- Windows binary packages for psycopg2 can be found at http://www.stickpeople.com/projects/python/win-psycopg/
Get the latest SeisHub version via PyPI
Optionally get any plug-in you need, e.g.:
Go into your Python script directory and initialize a new local instance:
seishub-admin initenv /path/to/instance
Change to the bin directory within the instance path and start the server
cd /path/to/instance/bin ./start.sh
Open http://localhost:8080/manage in your browser. Default user name and password are both set to "admin".
You probably want to stop the server after the first run and adjust the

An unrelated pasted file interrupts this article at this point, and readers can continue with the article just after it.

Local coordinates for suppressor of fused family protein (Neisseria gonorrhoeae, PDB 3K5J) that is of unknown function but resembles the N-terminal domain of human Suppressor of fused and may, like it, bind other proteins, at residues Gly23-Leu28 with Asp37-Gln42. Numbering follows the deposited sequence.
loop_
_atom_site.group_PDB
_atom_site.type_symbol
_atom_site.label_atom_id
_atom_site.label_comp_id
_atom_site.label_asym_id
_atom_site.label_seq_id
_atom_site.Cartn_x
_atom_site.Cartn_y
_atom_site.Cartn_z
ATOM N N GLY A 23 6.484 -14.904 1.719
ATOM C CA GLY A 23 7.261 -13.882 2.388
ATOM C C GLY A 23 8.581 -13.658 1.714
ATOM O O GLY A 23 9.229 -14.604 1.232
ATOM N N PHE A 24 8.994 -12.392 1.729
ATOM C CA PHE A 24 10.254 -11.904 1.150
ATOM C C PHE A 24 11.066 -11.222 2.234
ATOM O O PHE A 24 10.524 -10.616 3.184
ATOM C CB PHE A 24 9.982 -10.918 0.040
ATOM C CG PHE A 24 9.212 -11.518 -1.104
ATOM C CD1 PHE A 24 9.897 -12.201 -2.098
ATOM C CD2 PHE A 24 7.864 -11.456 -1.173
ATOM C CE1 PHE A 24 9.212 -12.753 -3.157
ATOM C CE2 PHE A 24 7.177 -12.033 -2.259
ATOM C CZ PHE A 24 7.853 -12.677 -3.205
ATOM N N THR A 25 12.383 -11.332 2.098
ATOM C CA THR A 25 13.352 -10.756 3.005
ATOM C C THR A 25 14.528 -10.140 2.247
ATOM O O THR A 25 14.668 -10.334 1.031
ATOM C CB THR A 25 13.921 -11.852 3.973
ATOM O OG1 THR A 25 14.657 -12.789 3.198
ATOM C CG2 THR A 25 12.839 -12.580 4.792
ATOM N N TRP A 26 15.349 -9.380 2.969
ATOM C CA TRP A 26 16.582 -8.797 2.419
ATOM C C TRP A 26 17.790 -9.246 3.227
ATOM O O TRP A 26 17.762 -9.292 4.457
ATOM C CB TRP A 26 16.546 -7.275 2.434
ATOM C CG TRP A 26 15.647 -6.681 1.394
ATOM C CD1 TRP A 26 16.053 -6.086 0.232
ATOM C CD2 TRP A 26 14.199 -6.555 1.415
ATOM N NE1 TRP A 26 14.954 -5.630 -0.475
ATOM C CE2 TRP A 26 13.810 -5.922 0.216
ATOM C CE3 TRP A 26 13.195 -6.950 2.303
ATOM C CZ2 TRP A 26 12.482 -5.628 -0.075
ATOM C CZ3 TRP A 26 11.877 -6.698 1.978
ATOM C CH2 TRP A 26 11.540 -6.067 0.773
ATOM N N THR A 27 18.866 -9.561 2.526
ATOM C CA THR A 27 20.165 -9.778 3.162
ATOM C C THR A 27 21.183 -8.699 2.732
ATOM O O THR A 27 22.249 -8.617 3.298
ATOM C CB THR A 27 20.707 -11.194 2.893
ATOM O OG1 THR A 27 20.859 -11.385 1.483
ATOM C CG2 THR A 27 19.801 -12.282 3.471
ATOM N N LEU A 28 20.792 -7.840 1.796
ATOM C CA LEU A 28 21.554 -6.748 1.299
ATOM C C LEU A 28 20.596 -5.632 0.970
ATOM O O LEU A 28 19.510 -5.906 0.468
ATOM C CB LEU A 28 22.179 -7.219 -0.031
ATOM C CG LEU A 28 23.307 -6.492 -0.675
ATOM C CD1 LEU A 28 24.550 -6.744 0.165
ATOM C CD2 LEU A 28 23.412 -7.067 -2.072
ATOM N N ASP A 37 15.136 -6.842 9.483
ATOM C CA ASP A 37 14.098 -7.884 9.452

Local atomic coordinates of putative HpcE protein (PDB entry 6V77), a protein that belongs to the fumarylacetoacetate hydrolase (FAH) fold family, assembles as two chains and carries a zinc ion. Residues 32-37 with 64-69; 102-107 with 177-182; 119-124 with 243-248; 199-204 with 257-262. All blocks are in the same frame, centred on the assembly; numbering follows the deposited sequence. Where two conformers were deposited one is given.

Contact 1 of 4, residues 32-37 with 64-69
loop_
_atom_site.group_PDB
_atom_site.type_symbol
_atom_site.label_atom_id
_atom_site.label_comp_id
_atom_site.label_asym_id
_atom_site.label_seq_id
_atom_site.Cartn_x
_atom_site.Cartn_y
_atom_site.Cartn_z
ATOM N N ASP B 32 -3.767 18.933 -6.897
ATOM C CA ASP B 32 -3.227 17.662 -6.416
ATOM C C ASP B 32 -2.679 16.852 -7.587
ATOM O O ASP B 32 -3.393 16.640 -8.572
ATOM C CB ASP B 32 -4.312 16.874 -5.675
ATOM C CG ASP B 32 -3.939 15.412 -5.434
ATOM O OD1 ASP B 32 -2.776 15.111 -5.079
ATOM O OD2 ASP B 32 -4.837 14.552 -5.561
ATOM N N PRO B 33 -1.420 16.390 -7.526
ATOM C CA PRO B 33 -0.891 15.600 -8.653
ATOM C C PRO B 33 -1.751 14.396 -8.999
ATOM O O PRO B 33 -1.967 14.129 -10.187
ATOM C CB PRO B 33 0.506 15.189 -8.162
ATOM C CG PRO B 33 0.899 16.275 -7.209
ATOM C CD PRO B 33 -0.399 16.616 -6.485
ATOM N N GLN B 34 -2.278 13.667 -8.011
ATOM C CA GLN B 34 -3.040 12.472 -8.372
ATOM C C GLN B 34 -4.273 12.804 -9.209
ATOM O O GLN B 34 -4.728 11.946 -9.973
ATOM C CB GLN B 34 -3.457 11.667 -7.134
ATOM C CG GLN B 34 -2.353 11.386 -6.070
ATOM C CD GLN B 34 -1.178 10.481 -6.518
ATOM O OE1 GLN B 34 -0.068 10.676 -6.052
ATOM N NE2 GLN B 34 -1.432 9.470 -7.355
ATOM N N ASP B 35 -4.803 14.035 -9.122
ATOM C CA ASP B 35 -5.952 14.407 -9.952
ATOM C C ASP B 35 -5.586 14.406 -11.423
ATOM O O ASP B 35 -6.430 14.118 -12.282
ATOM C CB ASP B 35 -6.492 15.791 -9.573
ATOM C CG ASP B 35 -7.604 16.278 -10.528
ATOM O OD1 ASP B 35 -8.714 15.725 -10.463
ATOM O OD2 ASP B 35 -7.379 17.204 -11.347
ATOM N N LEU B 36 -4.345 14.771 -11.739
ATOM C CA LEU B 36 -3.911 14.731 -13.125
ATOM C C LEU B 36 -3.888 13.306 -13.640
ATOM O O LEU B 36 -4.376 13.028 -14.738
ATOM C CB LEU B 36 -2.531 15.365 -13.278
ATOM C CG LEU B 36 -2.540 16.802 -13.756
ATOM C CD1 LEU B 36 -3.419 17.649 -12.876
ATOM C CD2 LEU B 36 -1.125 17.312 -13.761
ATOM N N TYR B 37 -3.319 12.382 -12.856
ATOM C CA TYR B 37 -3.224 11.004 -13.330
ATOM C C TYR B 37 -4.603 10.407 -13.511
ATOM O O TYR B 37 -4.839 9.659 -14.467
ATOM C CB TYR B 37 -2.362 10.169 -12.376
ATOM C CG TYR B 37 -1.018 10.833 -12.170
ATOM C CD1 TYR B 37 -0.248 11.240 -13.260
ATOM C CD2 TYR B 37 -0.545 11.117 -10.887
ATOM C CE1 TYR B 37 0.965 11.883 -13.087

settings within the configuration file
seishub.ini within the
directory or use the web interface for that.
Using PostgreSQL as default database backend requires a few more additional steps:
Login as postgres super user
su - postgres
Create a new database user "username" using
createuser. It will prompt for a password.
createuser -D -P -S -R username
Create a new database "databasename" for the user "username" using
createdb -O username databasename
After creating the user and database you may use the connection string
postgresql://username:password@host:port/databasename (postgres default port is